PHOTO CREDIT: Denis Morton
Sleep Party People
THERE are few artists as compelling and consistent as…
Sleep Party People. Brian Batz is the multi-instrumentalist behind the project and one of the most restlessly inventive musicians working today. I ask about the ‘unusual’ sound behind the single, Fainting Spell, and what we can expect from the new album, Lingering (out 2nd June). Sleep Party People gives me insight into the recording process and how it differs to 2014’s Floating. I get an insight into themes of anxiety and stage fright – a definite Muse for Fainting Spells – and what it was like working with Antlers’ Peter Silberman and Air vocalist Beth Hirsch on the new record – the latter, of which, was a huge coup and unexpected treat.
I quiz Sleep Party People about Copenhagen, the base for Sleep Party People, and what the music scene is like there. Curious to know more about Batz and his live band’s attire – where they adore rabbit masks and have a general woodland vibe going on – and whether that offers protection and some form of comfort. I learn more about the albums that have inspired Sleep Party People’s creator and whether, as Batz performed the parts to Lingering himself, it was easy getting the record down with fewer bodies and outside voices.
Hi, Brian, how are you? How has your week been?
Been really good so far, thanks.
I’m really excited these days because we are slowly approaching the release date of my fourth album, Lingering.
I’m counting the days now….
For those new to your work, can you introduce yourself, please?
Well, I started working on Sleep Party People back in 2008 because I was tired of working in band constellations and compromising on everything regarding the songwriting. I’ve, since, released three albums (2010, 2012 and 2014) and now I’ll release my fourth album, Lingering, on June 2nd. The genre is hard to describe but it’s a blend of Dreampop, Shoegaze; Slowcore and Noisepop. I guess.
When I play live with my band we all wear homemade bunny masks which, together with the manipulated vocal sound, has become the trademark of Sleep Party People.
Can you reveal the background to the track, Fainting Spell, please?
The whole track basically wrote itself, because of the piano loop, which I recorded while my old upright piano had too many broken strings – a sound which, to me, was inspirational and kick-started the songwriting process of this track. The lyrics are about how I as a child experienced social anxiety and how it felt to be afraid of the unknown.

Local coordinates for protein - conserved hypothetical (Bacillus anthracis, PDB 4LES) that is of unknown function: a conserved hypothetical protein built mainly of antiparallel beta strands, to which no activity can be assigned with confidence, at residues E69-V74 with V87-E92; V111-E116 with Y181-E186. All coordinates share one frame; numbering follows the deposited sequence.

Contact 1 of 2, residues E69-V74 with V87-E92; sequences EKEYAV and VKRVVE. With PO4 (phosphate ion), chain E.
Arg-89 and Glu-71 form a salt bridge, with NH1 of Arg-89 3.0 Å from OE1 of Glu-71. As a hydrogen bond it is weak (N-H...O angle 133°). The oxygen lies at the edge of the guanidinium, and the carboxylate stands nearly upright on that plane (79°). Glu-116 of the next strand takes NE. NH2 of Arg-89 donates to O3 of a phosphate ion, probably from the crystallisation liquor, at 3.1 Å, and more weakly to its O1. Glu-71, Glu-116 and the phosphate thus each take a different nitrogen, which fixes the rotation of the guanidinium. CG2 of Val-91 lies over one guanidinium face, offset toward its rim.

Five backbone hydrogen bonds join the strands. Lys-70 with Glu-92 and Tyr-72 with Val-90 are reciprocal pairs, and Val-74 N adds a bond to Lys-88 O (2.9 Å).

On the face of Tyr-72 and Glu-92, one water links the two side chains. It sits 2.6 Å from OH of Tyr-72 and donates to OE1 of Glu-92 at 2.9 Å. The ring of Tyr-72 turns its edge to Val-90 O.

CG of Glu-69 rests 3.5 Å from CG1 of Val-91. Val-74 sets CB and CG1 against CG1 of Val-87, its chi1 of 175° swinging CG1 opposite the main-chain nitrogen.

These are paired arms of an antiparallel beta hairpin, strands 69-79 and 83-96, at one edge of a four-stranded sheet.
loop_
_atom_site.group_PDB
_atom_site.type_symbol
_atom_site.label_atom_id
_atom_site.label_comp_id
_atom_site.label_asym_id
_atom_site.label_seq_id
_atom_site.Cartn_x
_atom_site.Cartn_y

I clearly remember every time I had to talk in front of the whole class: I nearly fainted and I always forgot the words. My mind and memory always went totally blank. I really hated school. It was really an issue for me. It’s actually funny how you take that part with you into your adult life. I’m still not a fan of speaking in front of too many people.
I believe whilst recording that track, you had a piano ‘mishap’ – broken strings and a high-pitched sound. Was it, in hindsight, quite a good thing you had the chance to ‘experiment’ and get something odd-sounding and beautiful?
Yeah. As I’ve mentioned, it was actually a really good thing the piano had these broken strings. I remember playing on it and instantly felt inspired to make a loop using these untuned notes on the piano.
As I’ve mentioned, it was actually a really good thing the piano had these broken strings. I remember playing on it and instantly felt inspired to make a loop using these untuned notes on the piano.
The notes sounded more like bells than a usual piano – and its eerie tonal-quality gave it a very specific and certain mood – which was very appealing to me.
I love when things like this happen in the studio.
It forces you to think differently because you have to embrace its flaws and broken sound – which is a very different process from writing a song in a more traditional way.
Lingering is out on 2nd June. What are the main themes and objectives of the album? How does it differ from your previous work would you say?
The album was written over a two-year process in the studio, and, in that period of time, I experienced different inspirations and moods – which is why the album has a lot of different themes and sonic explorations. Mainly I wanted to create a really organic and airy album which had a more band-like feel to it and I had that approach throughout the whole process. It was maybe the only dogma rule I had, but as everyone knows, rules are only there to be changed. So, during the making of the album, I went through a lot of searching in terms of how I, sonically, wanted it to feel and sound.
I tried a lot of different things in the studio before I started mixing the songs. On this album, I also spend a lot more time on the lyrics that I’ve ever done before.